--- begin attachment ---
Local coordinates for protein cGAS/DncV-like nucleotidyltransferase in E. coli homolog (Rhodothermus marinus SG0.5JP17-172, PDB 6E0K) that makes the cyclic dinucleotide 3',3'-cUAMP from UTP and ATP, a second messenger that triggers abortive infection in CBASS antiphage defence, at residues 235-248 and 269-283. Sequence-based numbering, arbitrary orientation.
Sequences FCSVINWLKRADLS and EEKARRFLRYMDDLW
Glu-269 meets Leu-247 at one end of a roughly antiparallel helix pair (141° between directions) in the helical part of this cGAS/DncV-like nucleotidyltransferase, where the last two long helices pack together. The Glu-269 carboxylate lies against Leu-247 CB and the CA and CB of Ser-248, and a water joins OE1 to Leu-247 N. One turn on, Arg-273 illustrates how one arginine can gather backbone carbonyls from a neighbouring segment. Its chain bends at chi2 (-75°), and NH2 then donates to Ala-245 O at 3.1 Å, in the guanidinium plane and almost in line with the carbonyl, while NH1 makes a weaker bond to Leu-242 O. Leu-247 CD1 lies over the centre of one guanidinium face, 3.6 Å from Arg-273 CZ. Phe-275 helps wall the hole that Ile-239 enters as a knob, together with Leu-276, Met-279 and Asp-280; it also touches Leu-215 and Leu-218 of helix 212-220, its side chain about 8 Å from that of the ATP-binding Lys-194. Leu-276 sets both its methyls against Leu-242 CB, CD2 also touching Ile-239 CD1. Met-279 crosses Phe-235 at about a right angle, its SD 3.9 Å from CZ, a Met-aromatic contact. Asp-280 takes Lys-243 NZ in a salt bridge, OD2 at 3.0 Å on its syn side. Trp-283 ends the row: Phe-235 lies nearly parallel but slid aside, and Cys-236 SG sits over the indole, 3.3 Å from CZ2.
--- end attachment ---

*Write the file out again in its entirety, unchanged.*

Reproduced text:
Local coordinates for protein cGAS/DncV-like nucleotidyltransferase in E. coli homolog (Rhodothermus marinus SG0.5JP17-172, PDB 6E0K) that makes the cyclic dinucleotide 3',3'-cUAMP from UTP and ATP, a second messenger that triggers abortive infection in CBASS antiphage defence, at residues 235-248 and 269-283. Sequence-based numbering, arbitrary orientation.
Sequences FCSVINWLKRADLS and EEKARRFLRYMDDLW
Glu-269 meets Leu-247 at one end of a roughly antiparallel helix pair (141° between directions) in the helical part of this cGAS/DncV-like nucleotidyltransferase, where the last two long helices pack together. The Glu-269 carboxylate lies against Leu-247 CB and the CA and CB of Ser-248, and a water joins OE1 to Leu-247 N. One turn on, Arg-273 illustrates how one arginine can gather backbone carbonyls from a neighbouring segment. Its chain bends at chi2 (-75°), and NH2 then donates to Ala-245 O at 3.1 Å, in the guanidinium plane and almost in line with the carbonyl, while NH1 makes a weaker bond to Leu-242 O. Leu-247 CD1 lies over the centre of one guanidinium face, 3.6 Å from Arg-273 CZ. Phe-275 helps wall the hole that Ile-239 enters as a knob, together with Leu-276, Met-279 and Asp-280; it also touches Leu-215 and Leu-218 of helix 212-220, its side chain about 8 Å from that of the ATP-binding Lys-194. Leu-276 sets both its methyls against Leu-242 CB, CD2 also touching Ile-239 CD1. Met-279 crosses Phe-235 at about a right angle, its SD 3.9 Å from CZ, a Met-aromatic contact. Asp-280 takes Lys-243 NZ in a salt bridge, OD2 at 3.0 Å on its syn side. Trp-283 ends the row: Phe-235 lies nearly parallel but slid aside, and Cys-236 SG sits over the indole, 3.3 Å from CZ2.